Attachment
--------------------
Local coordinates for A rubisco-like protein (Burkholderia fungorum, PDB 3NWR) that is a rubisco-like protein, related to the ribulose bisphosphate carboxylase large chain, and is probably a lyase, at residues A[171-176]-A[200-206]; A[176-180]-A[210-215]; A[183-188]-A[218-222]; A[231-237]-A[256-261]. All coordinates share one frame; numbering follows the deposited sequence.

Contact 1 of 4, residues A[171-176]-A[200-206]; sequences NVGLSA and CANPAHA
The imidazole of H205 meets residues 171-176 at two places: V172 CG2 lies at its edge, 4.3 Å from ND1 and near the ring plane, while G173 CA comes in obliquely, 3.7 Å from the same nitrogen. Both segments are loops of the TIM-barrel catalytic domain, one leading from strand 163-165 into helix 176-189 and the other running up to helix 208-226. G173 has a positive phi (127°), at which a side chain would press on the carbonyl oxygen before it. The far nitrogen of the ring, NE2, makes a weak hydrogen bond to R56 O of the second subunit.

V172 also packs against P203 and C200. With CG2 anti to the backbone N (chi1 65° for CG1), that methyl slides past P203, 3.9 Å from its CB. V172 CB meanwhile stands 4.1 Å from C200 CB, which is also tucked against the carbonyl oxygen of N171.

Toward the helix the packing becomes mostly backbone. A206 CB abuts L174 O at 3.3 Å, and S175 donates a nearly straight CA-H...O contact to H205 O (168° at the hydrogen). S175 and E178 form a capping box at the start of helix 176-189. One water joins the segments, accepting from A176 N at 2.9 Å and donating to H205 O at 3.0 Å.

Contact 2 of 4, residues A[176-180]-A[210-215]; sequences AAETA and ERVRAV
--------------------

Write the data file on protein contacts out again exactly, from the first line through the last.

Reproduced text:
Local coordinates for A rubisco-like protein (Burkholderia fungorum, PDB 3NWR) that is a rubisco-like protein, related to the ribulose bisphosphate carboxylase large chain, and is probably a lyase, at residues A[171-176]-A[200-206]; A[176-180]-A[210-215]; A[183-188]-A[218-222]; A[231-237]-A[256-261]. All coordinates share one frame; numbering follows the deposited sequence.

Contact 1 of 4, residues A[171-176]-A[200-206]; sequences NVGLSA and CANPAHA
The imidazole of H205 meets residues 171-176 at two places: V172 CG2 lies at its edge, 4.3 Å from ND1 and near the ring plane, while G173 CA comes in obliquely, 3.7 Å from the same nitrogen. Both segments are loops of the TIM-barrel catalytic domain, one leading from strand 163-165 into helix 176-189 and the other running up to helix 208-226. G173 has a positive phi (127°), at which a side chain would press on the carbonyl oxygen before it. The far nitrogen of the ring, NE2, makes a weak hydrogen bond to R56 O of the second subunit.

V172 also packs against P203 and C200. With CG2 anti to the backbone N (chi1 65° for CG1), that methyl slides past P203, 3.9 Å from its CB. V172 CB meanwhile stands 4.1 Å from C200 CB, which is also tucked against the carbonyl oxygen of N171.

Toward the helix the packing becomes mostly backbone. A206 CB abuts L174 O at 3.3 Å, and S175 donates a nearly straight CA-H...O contact to H205 O (168° at the hydrogen). S175 and E178 form a capping box at the start of helix 176-189. One water joins the segments, accepting from A176 N at 2.9 Å and donating to H205 O at 3.0 Å.

Contact 2 of 4, residues A[176-180]-A[210-215]; sequences AAETA and ERVRAV